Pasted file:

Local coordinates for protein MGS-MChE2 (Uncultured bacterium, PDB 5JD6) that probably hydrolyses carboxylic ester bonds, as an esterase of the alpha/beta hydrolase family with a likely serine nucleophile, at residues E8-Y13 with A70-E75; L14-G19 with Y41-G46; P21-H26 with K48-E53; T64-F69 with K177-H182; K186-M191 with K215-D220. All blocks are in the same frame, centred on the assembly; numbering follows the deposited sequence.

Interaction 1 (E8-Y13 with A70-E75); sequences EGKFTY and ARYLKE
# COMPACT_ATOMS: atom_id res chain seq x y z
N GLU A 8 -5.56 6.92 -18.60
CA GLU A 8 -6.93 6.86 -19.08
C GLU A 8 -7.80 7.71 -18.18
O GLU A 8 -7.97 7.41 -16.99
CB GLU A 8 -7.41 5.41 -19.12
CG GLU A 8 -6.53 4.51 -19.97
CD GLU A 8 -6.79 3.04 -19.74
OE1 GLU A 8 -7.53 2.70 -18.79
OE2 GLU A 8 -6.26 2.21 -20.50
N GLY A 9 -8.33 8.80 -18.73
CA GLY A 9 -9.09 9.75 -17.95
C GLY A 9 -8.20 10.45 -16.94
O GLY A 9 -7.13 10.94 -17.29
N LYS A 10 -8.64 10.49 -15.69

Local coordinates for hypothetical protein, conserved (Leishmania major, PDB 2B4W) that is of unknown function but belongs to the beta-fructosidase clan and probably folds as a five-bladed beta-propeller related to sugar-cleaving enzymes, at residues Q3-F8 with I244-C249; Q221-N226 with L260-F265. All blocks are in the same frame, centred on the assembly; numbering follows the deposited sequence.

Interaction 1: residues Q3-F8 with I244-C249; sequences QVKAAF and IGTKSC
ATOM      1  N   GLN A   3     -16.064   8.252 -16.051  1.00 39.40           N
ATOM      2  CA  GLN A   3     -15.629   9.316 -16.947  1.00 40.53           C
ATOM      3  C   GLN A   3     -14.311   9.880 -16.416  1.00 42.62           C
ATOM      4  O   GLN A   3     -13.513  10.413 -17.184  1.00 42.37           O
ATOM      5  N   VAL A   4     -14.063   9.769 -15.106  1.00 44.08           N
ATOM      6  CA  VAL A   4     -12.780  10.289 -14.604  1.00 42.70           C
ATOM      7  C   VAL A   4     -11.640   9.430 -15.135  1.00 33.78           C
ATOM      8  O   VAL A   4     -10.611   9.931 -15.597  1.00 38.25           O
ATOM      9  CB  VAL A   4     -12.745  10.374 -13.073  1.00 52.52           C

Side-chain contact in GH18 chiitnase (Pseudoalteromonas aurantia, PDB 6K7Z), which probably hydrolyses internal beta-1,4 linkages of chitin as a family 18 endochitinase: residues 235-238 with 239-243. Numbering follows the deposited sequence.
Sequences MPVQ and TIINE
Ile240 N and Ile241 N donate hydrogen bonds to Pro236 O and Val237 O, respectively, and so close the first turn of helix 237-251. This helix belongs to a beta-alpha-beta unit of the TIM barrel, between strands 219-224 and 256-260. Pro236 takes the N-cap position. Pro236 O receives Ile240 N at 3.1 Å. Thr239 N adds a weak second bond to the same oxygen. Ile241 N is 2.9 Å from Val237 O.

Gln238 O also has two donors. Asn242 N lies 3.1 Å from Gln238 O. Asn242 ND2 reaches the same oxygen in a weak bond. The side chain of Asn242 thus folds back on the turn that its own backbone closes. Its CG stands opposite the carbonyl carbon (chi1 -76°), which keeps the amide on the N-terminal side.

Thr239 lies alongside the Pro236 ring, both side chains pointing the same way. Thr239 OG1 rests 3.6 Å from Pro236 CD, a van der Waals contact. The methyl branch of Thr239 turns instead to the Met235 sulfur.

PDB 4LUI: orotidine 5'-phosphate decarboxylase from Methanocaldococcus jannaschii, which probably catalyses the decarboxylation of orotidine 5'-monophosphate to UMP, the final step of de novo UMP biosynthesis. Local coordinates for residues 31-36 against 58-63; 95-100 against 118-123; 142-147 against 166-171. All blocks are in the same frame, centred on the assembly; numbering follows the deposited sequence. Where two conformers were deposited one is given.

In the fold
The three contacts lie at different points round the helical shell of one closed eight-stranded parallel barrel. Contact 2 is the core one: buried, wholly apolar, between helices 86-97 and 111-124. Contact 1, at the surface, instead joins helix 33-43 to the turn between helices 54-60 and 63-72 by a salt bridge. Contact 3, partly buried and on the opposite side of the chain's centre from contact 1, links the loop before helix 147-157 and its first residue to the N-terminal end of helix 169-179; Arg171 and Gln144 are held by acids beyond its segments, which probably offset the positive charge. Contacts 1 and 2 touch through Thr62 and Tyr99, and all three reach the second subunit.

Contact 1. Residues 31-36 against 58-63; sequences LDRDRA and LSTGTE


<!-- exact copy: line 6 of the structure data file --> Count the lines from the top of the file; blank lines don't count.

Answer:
C GLU A 8 -7.80 7.71 -18.18